Caretaker robots are coming. It may not be right away, but a future where we live with a robot that helps us get up off the couch, fetches drinks, and answers the door will be here someday. And that's the future the ACCOMPANY project (Acceptable robotiCs COMPanions for AgeiNg Years) is working toward.
Maybe we should ask Harcourt Fenton Mudd.
Some of the pros Mudd would waste no time pointing out:
• They look human. Of course, they're not actually human, but it's easier to relate to something when it looks like a member of your own species, isn't it?
• They're capable of natural language processing. This is an unbelievably huge benefit: instead of having to rely on a system that tries to guess what you want and presents you with lists of pre-set options, you can just ask (or tell) an android to perform whatever tasks you need done as they come up, whenever you think of them.
• They can brainstorm and carry out fairly sophisticated plans on their own. Any artificial being capable of thinking through and then flawlessly executing a scheme to commandeer a Constitution-class starship is one I want around to help me when I've fallen and I can't get up.
Or do I? Some of the cons Mudd would probably do his best to avoid mentioning might include:
• While the androids can certainly come up with and implement intricate plans on their own, their programming, combined with their intelligence, results in some creepy ideas and plots — namely the takeover of the human race. After all, they could take much better care of us if they were in control, right?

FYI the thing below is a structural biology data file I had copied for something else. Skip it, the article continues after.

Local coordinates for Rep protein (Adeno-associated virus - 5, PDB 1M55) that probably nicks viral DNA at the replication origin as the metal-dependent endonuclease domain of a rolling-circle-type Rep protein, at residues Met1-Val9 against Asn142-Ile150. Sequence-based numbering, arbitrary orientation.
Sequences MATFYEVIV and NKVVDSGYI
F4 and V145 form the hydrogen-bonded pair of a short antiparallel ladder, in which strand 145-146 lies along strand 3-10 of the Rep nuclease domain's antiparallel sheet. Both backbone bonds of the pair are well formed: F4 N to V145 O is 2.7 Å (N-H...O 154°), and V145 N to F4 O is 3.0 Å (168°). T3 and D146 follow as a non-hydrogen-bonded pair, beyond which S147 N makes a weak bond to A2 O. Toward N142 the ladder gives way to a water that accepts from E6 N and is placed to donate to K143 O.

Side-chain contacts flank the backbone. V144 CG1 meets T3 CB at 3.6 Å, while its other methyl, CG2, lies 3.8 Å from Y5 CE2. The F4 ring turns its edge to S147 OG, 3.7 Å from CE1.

• Androids don't age. Having an eternally youthful being in the house 24/7 seems like something that would eventually become a constant reminder of my own consistent aging, not to mention the onrushing approach of inevitable death; we'll never know what eventually killed the android makers' outpost crews, but "existential despair" certainly can't be ruled out.
• No matter how sophisticated they are, Mudd's androids still have computers for brains. They can be affected by observing displays of nonsensical behavior and simple logical paradoxes that freeze them into processing loops of inactivity or overheat their processors, resulting in their destruction (actually, that might be a secret pro).
• They can fly. If I need help getting up or support walking from place to place, they can lift me out of my chair and brace me as I walk to the fridge. They could probably even carry me if I was feeling particularly lazy.
• They can replicate their own tools as needed. Two or three exocomps working together could probably whip up a gourmet meal.
• They have emergent intelligence, even a noble streak. They seem like they'd be happy helping out around the house without trying to take over the place.
We're a long way from exocomps right now, but keep them in mind the next time you see Care-O-bot 3 in action, or even a Roomba; with technology where it is and where it's going, machines can only get better at making our lives easier.
Jon Sung is a contributing writer for XPRIZE and copywriting gun-for-hire to startups and ventures all over the San Francisco Bay area. When not wrangling words for business or pleasure, he serves as the captain of the USS Loma Prieta, the hardest-partying Star Trek fan club in San Francisco.
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